again assuming sufficient amounts of smoothness and regularity.

*Proof:* We just prove (10), as (11) then follows by same argument used to prove the usual product rule. By linearity it suffices to verify this identity in the case for some symmetric function for a natural number . By (6), the left-hand side of (10) is then

Differentiating under the integral sign using (9) we have

and similarly

where are the standard copies of on :

By the product rule, we can thus expand (12) as

where we have suppressed the dependence on for brevity. Since , we can write this expression using (6) as

where is the symmetric function

But from (2) one has

and the claim follows.

Remark 4It is also instructive to prove this lemma in the special case when is a natural number, in which case the fractional dimensional integral can be interpreted as a classical integral. In this case, the identity (10) is immediate from applying the product rule to (9) to conclude thatOne could in fact derive (10) for arbitrary real or complex from the case when is a natural number by an extrapolation argument; see the appendix of my paper with Bennett and Carbery for details.

Let us give a simple PDE application of this lemma as illustration:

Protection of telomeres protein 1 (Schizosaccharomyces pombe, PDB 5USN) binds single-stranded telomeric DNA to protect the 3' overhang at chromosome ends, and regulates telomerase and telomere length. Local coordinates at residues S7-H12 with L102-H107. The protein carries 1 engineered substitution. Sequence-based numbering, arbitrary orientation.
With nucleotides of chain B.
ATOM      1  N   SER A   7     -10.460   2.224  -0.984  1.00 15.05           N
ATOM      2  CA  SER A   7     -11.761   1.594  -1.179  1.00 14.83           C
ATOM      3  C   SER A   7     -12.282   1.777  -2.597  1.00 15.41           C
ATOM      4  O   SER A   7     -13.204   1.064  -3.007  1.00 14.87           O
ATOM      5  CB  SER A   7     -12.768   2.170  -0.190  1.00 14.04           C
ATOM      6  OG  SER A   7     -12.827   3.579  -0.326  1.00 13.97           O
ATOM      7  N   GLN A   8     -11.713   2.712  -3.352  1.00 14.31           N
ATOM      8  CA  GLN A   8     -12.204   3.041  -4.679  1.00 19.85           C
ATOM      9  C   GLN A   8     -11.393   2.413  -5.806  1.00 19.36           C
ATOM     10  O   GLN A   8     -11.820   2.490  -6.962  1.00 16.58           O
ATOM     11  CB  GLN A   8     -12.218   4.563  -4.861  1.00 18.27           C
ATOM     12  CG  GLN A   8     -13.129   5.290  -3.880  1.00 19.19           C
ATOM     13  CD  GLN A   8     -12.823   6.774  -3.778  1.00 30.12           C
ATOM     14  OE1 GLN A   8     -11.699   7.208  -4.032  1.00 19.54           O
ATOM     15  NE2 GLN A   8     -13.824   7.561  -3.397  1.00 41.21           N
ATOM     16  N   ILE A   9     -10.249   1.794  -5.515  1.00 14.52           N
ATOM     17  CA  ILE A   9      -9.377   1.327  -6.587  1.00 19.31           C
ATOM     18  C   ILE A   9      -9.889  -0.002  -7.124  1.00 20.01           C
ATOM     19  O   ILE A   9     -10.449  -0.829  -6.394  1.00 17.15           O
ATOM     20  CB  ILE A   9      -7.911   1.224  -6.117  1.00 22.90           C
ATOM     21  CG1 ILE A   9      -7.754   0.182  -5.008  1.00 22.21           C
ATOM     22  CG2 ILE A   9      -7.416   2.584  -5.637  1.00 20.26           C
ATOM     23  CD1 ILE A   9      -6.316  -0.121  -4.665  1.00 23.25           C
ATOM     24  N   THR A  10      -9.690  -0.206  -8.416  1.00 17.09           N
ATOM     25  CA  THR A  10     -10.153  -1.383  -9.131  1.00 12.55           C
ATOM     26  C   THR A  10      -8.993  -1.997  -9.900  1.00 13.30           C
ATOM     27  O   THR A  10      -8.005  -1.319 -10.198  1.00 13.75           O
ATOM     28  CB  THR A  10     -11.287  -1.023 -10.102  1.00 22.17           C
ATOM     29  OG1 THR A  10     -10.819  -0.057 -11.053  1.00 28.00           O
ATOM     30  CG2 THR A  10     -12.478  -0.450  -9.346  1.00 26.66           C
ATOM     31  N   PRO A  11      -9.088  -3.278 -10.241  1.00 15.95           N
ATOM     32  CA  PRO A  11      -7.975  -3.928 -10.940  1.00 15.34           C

Proposition 5 (Heat flow monotonicity)Let be a solution to the heat equation with initial data a rapidly decreasing finite non-negative Radon measure, or more explicitlyfor al . Then for any , the quantity

is monotone non-decreasing in for , constant for , and monotone non-increasing for .

*Proof:* By a limiting argument we may assume that is absolutely continuous, with Radon-Nikodym derivative a test function; this is more than enough regularity to justify the arguments below.

For any , let denote the Radon measure

Then the quantity can be written as a fractional dimensional integral

Observe that

and thus by Lemma 3 and the product rule

where we use for the variable of integration in the factor space of .

To simplify this expression we will take advantage of integration by parts in the variable. Specifically, in any direction , we have

and hence by Lemma 3

Multiplying by and integrating by parts, we see that

where we use the Einstein summation convention in . Similarly, if is any reasonable function depending only on , we have

and hence on integration by parts

We conclude that

and thus by (13)

The choice of that then achieves the most cancellation turns out to be (this cancels the terms that are linear or quadratic in the ), so that . Repeating the calculations establishing (7), one has

and

where is the random variable drawn from with the normalised probability measure . Since , one thus has